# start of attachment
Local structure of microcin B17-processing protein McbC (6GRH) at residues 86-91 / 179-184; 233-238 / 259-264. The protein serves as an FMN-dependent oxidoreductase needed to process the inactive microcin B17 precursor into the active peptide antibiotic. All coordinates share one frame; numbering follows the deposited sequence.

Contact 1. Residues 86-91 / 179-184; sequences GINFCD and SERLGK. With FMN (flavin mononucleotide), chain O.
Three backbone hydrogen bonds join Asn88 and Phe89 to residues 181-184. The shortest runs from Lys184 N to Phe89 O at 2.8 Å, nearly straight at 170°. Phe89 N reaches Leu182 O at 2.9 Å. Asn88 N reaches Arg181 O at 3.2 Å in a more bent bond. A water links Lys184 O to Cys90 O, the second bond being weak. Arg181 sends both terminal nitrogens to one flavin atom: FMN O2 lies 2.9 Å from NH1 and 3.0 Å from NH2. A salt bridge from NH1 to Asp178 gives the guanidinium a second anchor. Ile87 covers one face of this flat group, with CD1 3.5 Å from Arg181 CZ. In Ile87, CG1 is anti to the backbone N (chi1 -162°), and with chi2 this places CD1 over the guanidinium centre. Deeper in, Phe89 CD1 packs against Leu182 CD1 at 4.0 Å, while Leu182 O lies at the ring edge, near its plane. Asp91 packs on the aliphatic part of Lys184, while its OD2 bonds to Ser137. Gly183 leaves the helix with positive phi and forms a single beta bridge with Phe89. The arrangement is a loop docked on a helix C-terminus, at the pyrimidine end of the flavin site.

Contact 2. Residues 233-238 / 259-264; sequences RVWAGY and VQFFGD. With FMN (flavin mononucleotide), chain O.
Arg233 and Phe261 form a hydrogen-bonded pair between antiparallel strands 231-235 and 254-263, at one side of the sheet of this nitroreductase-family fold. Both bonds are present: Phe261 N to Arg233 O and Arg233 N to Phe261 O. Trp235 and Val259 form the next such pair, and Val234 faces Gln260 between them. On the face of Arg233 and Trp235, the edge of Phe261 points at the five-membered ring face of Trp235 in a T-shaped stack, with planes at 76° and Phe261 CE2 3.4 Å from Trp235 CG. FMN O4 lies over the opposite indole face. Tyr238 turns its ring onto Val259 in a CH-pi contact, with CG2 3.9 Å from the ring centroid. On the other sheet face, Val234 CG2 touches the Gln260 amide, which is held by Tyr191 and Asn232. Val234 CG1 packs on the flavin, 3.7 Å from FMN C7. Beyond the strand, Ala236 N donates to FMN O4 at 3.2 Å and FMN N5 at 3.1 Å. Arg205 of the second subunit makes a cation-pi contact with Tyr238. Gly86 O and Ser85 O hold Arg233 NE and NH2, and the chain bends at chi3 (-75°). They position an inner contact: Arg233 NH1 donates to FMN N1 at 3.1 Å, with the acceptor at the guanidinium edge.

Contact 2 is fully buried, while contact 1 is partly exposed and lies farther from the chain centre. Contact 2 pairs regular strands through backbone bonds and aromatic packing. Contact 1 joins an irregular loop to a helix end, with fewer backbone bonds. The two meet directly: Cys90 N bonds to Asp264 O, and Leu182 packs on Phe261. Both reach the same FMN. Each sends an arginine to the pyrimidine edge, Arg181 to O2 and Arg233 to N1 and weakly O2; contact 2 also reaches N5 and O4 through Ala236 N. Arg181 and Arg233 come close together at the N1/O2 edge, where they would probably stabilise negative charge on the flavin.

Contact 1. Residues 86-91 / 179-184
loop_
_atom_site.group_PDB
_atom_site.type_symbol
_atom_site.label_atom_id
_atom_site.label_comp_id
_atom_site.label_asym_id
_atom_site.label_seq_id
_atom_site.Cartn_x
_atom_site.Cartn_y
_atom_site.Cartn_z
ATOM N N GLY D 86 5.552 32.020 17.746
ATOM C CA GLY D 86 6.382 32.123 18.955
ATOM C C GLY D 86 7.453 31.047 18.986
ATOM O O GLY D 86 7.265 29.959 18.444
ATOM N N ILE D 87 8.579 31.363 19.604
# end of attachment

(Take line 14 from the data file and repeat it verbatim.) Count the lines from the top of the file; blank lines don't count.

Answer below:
_atom_site.label_seq_id